October 13 - Everett CPR. The Everett Mountaineers First Aid Committee offers 4-hour adult CPR classes in conjunction with the Snohomish Chapter of the American Red Cross (ARC). Participants will learn how to respond to emergencies, activate the local EMS system, and assess and manage airway emergencies. To successfully complete this course, students must pass the ARC adult CPR written test and correctly demonstrate all airway management skills. A current (less than one year old) adult CPR card from any source is a prerequisite for both the MOFA and MOFAR courses.
Fee: The cost of the CPR course is $25 for members and the general public.
Registration: Open until October 6. Contact the leader, Conny Anderton, at email@example.com for registration instructions.
Location: Snohomish County Search & Rescue, Taylor's Landing Facility, 5506 Old Machias Rd., Snohomish.
Oct. 9, Sun. - Pinnacle Lake (E) (GT: Silverton) 4.2 mi., 1,200' gain. Everett Mountain Lakes Hike. This lake is situated in a steep basin below the eastern ridge of Mt. Pilchuck. There are old-growth hemlock and big cedars as well as a view of Bear Lake. Leader: Mitch Pico, firstname.lastname@example.org. Mentor: Robin Hageman.
Oct. 13, Thu. - 7 p.m. at the Kitsap Cabin, see the Kitsap website for directions. Best selling outdoors book author and newspaper columnist Seabury Blair will speak on his new book, "Hardbody, Stummick and Me."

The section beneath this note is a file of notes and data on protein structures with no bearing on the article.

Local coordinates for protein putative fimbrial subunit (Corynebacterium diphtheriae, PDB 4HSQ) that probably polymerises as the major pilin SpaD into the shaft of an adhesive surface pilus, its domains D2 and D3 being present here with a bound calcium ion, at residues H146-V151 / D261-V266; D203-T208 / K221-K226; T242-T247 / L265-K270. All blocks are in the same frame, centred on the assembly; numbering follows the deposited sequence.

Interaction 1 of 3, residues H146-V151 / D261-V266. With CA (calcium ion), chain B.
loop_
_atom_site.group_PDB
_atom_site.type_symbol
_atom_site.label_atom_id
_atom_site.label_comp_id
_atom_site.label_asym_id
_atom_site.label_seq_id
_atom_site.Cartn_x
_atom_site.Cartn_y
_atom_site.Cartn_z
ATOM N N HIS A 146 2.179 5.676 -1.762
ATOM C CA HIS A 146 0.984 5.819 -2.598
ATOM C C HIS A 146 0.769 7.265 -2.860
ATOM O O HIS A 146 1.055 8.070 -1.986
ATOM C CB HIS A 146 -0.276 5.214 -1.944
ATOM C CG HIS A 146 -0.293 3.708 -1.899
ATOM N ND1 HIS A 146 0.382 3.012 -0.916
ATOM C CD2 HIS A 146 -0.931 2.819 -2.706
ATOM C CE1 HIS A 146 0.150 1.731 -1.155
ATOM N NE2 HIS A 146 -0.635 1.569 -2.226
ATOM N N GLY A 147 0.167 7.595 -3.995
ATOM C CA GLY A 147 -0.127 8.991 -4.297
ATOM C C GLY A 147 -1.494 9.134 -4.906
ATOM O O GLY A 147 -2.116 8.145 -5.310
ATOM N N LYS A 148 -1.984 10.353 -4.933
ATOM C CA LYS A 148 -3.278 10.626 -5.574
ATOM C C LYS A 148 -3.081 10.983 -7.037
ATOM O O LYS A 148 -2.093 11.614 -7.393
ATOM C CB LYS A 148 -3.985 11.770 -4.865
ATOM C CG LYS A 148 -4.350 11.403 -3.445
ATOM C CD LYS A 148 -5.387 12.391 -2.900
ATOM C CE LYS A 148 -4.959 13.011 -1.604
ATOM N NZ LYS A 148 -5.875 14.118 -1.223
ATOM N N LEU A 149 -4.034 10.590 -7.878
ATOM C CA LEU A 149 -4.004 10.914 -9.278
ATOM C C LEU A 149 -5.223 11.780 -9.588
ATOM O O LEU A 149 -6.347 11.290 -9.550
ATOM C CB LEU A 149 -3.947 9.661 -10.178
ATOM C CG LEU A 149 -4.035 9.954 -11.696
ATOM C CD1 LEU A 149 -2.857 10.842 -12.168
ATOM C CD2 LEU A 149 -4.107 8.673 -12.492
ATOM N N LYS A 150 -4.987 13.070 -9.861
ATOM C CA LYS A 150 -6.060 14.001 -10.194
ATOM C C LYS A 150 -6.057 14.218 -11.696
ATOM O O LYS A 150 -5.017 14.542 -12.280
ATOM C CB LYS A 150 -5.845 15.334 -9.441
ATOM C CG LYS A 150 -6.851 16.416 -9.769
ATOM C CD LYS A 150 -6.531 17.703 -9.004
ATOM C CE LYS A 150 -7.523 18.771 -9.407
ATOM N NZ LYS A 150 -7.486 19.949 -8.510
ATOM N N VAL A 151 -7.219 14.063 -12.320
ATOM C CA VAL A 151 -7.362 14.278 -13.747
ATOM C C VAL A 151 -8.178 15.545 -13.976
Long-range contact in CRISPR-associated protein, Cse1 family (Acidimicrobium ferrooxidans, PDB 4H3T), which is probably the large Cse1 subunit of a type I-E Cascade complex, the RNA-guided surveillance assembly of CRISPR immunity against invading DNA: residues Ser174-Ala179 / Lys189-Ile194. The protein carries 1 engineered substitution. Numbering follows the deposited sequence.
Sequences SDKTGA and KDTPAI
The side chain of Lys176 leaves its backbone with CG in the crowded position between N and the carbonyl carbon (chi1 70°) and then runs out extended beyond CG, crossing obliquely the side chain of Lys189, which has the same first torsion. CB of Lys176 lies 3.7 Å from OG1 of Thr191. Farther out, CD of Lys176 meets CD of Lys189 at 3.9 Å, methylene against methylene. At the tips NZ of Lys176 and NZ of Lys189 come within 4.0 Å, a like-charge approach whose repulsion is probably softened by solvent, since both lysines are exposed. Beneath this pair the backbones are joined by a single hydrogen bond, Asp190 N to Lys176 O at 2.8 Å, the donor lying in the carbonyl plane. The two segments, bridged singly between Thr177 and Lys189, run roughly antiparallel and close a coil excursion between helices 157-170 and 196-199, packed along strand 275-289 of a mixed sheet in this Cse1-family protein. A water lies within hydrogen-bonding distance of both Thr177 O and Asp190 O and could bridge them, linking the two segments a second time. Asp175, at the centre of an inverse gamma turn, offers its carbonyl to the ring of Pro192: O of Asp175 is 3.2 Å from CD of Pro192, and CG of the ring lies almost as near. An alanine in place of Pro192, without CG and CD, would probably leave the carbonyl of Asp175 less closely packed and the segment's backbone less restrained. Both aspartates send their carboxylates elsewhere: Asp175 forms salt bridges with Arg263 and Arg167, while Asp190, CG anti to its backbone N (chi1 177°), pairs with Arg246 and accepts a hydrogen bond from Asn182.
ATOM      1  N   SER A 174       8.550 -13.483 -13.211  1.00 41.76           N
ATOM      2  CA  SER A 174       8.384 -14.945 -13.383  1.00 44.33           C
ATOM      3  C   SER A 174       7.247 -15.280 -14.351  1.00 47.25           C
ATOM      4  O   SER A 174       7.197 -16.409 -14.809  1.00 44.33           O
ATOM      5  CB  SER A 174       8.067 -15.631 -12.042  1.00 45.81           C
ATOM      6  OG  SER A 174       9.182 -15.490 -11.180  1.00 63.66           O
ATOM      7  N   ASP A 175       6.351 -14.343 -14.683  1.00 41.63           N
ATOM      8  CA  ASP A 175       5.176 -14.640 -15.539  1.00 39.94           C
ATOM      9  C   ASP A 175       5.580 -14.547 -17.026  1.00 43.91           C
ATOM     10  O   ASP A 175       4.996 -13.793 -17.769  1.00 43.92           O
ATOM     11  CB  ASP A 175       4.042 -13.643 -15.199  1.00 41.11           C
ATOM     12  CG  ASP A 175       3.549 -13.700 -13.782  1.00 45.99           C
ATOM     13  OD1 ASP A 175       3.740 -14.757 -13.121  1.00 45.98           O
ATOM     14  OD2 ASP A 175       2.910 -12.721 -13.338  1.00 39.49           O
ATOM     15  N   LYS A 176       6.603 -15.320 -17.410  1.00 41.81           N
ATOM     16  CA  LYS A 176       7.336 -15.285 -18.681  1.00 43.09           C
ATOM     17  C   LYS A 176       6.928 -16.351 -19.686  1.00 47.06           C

Oct. 15, Sat. - Spruce Railroad Trail. (E) (USGS Lake Crescent) 7 mi. RT. This rail track converted to trail on the N. side of Lake Crescent provides sweeping views of the lake, Aurora Ridge, and Mt. Storm King. Meet 8 a.m. at Poulsbo Church of the Nazarene. Doug Terry, email@example.com.
Snowshoe Lite and Winter Travel Courses
With snow ready to accumulate and the hiking schedule slowing down, it is time to turn your attention to traveling in the snow. Snowshoe Lite and the Winter Travel Course are excellent ways to maintain or improve your outdoor fitness while learning the best winter travel methods, winter travel safety and winter mountaineering skills. The courses are designed to accommodate a range of skills, from people who have no experience in winter travel to those who have completed our scrambles and climbing courses.
An informational presentation will be held at the Kitsap Cabin on Wed., Oct. 19 at 7 p.m. to briefly answer questions pertaining to the course
The Snowshoe Lite Course presents essential information to beginning winter travelers who want to know what to expect and the best methods for intelligently interacting with the winter environment. Topics of instruction include: selection and use of equipment; conditioning; outing and route selection and movement; snow-pack evaluation; and, winter specific first aid. Students will also determine causes of accidents studied in the book "Accidents in North American Mountaineering." Students will be eligible to participate in easy snowshoe tours with the confidence of having a basic foundation in winter travel.